Thailand's beleaguered government faced trouble on two fronts Tuesday as demonstrators clashed with police and an anti-corruption body announced charges against Prime Minister Yingluck Shinawatra over the state rice-buying program.
In the Thai capital Bangkok, there were clashes between police and anti-government protesters, resulting at least three deaths,including a police officer, with dozens wounded. Thai police had been attempting to reclaim protest sites around government offices in Bangkok and to allow traffic to proceed through blocked intersections.
Meanwhile, the country's National Anti-Corruption Commission announced it would file charges against Yingluck over the management of the country's multibillion-dollar rice subsidy program. The scheme, introduced in 2011, has long been criticized as a waste of time and money, losing around $4.3 billion on the 2011-2012 crop, the last time losses were reported.
The program was meant to increase rural income –and thereby consumption – by buying rice from farmers at higher than the market rate. However there have been reports that farmers haven't been paid in around four months.
(Read more: Thai rice subsidies: damned if you do, and don't)
Last month, Vichai Sriprasert, CEO of Riceland International, a Thai rice exporter, told CNBC that he believed at least a third of the $24 billion in total funding was lost through theft and corruption, with only a third of the sums actually reaching farmers.
In a National Anti-Corruption Commission statement issued Tuesday, Vicha Mahakhun, a member of the body said: "Although she (Yingluck Shinawatra) knew that many people had warned about corruption in the scheme, she still continued with it. That shows her intention to cause losses to the government so we have unanimously agreed to charge her."
The rice program problems are the latest in a series of headaches for the prime minister, who has faced a flurry of attempts to oust her from power.
(Read more: Thai unrest casts doubt on investment expansions)
"This case is quite complicated," said Mayuree Chowvikran, a strategist at Maybank-Kim Eng, noting the senate could be called upon to vote on the matter or it could be sent to the supreme court.
Until the charges were announced,it had appeared the political uncertainty in Thailand might be easing. The country's constitutional court had rejected an opposition request to annul the election held on February 2 and the caretaker government was meeting with the election commission to set a time to hold "make-up"elections in districts where protesters blocked voters from the polls or candidates from registering.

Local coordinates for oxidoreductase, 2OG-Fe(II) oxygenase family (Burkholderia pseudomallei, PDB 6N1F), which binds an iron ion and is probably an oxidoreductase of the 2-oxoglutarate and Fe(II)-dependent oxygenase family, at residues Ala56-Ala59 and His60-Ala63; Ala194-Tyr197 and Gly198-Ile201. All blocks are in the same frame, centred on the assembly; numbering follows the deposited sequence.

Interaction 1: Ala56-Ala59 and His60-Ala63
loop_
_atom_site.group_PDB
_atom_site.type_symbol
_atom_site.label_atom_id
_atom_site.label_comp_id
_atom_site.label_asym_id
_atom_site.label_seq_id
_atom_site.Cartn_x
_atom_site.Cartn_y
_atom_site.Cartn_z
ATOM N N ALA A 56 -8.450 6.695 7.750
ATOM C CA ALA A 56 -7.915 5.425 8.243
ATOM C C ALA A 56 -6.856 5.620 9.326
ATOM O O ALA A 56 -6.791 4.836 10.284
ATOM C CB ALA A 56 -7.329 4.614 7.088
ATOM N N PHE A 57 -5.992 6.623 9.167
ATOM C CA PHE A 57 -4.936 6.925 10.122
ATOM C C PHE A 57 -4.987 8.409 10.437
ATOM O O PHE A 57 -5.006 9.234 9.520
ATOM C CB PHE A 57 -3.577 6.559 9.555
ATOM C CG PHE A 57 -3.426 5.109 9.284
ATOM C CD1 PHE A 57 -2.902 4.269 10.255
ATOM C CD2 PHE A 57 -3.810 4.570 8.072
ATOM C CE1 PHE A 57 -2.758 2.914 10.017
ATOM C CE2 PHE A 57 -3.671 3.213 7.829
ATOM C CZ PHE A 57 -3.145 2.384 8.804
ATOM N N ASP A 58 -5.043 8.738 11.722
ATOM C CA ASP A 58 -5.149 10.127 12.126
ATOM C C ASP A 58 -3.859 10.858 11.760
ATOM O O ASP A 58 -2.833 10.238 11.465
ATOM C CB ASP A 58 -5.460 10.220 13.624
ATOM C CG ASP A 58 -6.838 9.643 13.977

The current round of protests and violence,which began in late October, were triggered by the possibility that former Prime Minister Thaksin Shinawatra, ousted in a 2006 coup, could be granted amnesty on 2008 corruption charges.
While plans for the amnesty were dropped, protests have broadened to call for Yingluck, who is Thaksin's sister, to step down and an unelected "people's council" to be put in her place. Last December, Yingluck called a snapelection in an unsuccessful bid to defuse the protests.
The charges from the anti-corruption commission could "totally derail the whole election,"said Paul Gambles, managing partner at MBMG International, noting several other political figures could also face charges.
(Read more: Rate cut talk growing in Thailand)
"It's not necessarily a completely negative thing," he said. "If the whole election is null and voided, that would give an opportunity for a national reconciliation (via) a committee to be appointed for a period of time," which would allow for a cooling off period, he said.
But, Gambles added, February 27, the day the anti-corruption body issues its decision on the charges, could be a "dangerous day" as both sides could mobilize protesters.
—By CNBC.Com's Leslie Shaffer; Follow her on Twitter